Of Pies and Petulance

Tomorrow has the distinct honor of being one of my very favorite and very least favorite days of the year, all at the same time. It’s easy to love Thanksgiving: the food is good, the family is usually tipsy enough to play nicely, and the main activity of the day plays at my natural strengths (eating and not moving, naturally).

Why is it, then, that this is one of my least favorite days? Mostly it’s because I make pie for Thanksgiving, and pie is a tricky beast. It’s also because it’s impossible to see my whole family, and Thanksgiving is a lot less fun if you only get to spend it with half your loved ones. Boo.

Anywho, back to pie. Whoever coined the phrase “Easy as pie” was a nefarious brigand, because pie is not easy. Pie is insidious. Pie is tricksy. Pie eats my brain every freaking year.

I have yet to make a pie that did not leave me swearing like a sailor and chucking measuring cups across the kitchen, because pie. is. hard. The fillings don’t tend to bother me. Custard pie filling is a cakewalk, you just mix eggs and milk with some seasonings and call it a day. Fruit pie filling seems pretty easy too, though I’ve only ever experimented with forest berry filling.

No, the bedevilment comes from the crust. Pie crust is awe-inspiringly difficult. It takes skill just to put it together, and then it takes decades of training to handle it into resembling anything close to how a pie crust should look.

I’ve talked to so many women who assure me that all I need is the right recipe, but humbug is all I have to say to that. Even if the pie crust is made from Play Dough and a toddler could handle it with ease, making a wad of pie crust dough look like pie crust is tough.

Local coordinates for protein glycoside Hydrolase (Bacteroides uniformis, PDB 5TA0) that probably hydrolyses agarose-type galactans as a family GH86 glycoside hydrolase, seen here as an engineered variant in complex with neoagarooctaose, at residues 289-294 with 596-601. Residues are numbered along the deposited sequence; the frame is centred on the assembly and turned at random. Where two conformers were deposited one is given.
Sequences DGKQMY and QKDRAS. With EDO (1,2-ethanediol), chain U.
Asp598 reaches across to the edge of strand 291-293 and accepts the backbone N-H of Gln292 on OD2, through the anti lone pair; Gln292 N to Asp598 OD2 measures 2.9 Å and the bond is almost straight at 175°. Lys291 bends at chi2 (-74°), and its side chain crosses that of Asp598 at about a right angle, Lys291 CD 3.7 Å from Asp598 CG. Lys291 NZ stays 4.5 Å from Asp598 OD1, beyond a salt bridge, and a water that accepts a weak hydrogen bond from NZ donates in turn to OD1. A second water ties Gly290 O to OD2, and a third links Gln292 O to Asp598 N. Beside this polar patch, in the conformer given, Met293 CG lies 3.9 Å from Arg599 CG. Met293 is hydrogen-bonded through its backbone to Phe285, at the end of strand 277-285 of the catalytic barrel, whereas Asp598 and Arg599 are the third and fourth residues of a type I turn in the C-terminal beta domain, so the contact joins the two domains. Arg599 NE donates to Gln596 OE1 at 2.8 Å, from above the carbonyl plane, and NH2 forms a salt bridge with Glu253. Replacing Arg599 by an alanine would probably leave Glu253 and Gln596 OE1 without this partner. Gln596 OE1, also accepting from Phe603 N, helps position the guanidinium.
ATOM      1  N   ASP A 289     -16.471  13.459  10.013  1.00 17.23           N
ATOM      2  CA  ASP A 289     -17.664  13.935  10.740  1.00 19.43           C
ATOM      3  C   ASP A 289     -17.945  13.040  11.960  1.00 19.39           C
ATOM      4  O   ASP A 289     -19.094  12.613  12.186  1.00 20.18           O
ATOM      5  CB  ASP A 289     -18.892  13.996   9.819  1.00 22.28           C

You need a temperament that is at ease with rolling it out flat no matter how long it takes, a temper that won’t flare when the dough sticks to the rolling pin and rips, and inexhaustable patience as you try to transport your paper-thin crust-flap from the counter to the pie tin without tearing it.

You need artistic aspirations to shape the outer crust with a fork or finger, and divinely-appointed mastery of the elements in order to cover the pie with another crust-flap (without ripping it. You see, if you’re making the kind of pie that gets covered on the top with crust, you can’t just try again if the crust rips, because it gets bits of berry and stuff on it).

If you know me (or have been reading my blog for any length of time) you’re perhaps acquainted with the idea that patience is not really numbered among my virtues, nor is the ability to fail gracefully. As you can imagine, making pie therefore takes on an almost mythical height of difficulty.

A height I have to tackle every year for Thanksgiving, because my mom is a fool for my custard pie. No matter how heinous they look, my mom assures me they’re the best pies she’s ever eaten and for that reason I make them every year. I shield her from the carnage as much as possible, but she can always see the touch of crazy in my eyes afterward, which, I suspect, is why she tells me she likes the pies so much.

I’ve actually surprised myself by how much I’ve written about pies just now. I had no idea I felt this strongly, but apparently pies are my Pandora’s box. Ye have been forewarned.